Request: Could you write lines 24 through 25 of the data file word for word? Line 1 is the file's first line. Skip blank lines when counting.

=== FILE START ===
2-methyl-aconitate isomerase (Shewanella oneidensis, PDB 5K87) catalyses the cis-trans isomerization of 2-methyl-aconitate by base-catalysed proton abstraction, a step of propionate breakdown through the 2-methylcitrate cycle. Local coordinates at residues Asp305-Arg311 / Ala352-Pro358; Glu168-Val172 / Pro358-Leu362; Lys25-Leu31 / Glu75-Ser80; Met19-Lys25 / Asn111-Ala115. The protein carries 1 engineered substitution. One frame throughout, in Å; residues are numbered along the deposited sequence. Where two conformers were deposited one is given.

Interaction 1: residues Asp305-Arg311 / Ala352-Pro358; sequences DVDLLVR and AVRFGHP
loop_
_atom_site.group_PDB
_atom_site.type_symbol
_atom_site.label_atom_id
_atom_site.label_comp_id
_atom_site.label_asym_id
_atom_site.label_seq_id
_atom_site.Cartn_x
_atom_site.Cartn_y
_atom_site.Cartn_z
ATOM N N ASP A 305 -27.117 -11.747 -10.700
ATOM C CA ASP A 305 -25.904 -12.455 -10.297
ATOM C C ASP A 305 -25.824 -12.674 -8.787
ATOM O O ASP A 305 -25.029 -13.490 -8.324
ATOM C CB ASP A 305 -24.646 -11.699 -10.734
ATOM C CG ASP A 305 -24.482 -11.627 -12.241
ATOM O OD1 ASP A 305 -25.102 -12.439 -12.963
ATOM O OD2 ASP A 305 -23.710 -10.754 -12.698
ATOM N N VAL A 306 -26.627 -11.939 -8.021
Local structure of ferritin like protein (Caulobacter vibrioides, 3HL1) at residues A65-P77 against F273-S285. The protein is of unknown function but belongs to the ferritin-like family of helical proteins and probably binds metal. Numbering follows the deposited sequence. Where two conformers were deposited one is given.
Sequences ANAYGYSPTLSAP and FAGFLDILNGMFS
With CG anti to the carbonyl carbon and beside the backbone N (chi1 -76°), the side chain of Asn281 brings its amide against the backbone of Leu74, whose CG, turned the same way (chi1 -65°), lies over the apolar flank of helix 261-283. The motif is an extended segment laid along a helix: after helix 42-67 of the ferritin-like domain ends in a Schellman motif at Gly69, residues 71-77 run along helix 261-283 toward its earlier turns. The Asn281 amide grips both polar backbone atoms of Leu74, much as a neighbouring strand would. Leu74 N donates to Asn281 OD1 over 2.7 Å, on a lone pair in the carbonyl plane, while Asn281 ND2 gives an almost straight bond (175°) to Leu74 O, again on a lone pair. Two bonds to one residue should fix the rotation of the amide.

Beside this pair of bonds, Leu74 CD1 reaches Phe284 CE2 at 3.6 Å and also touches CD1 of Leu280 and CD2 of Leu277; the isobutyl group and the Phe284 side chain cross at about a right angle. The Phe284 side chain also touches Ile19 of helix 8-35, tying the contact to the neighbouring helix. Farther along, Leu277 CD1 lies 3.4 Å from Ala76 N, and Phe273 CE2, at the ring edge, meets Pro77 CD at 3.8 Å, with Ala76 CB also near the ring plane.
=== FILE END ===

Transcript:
With CG anti to the carbonyl carbon and beside the backbone N (chi1 -76°), the side chain of Asn281 brings its amide against the backbone of Leu74, whose CG, turned the same way (chi1 -65°), lies over the apolar flank of helix 261-283. The motif is an extended segment laid along a helix: after helix 42-67 of the ferritin-like domain ends in a Schellman motif at Gly69, residues 71-77 run along helix 261-283 toward its earlier turns. The Asn281 amide grips both polar backbone atoms of Leu74, much as a neighbouring strand would. Leu74 N donates to Asn281 OD1 over 2.7 Å, on a lone pair in the carbonyl plane, while Asn281 ND2 gives an almost straight bond (175°) to Leu74 O, again on a lone pair. Two bonds to one residue should fix the rotation of the amide.

Beside this pair of bonds, Leu74 CD1 reaches Phe284 CE2 at 3.6 Å and also touches CD1 of Leu280 and CD2 of Leu277; the isobutyl group and the Phe284 side chain cross at about a right angle. The Phe284 side chain also touches Ile19 of helix 8-35, tying the contact to the neighbouring helix. Farther along, Leu277 CD1 lies 3.4 Å from Ala76 N, and Phe273 CE2, at the ring edge, meets Pro77 CD at 3.8 Å, with Ala76 CB also near the ring plane.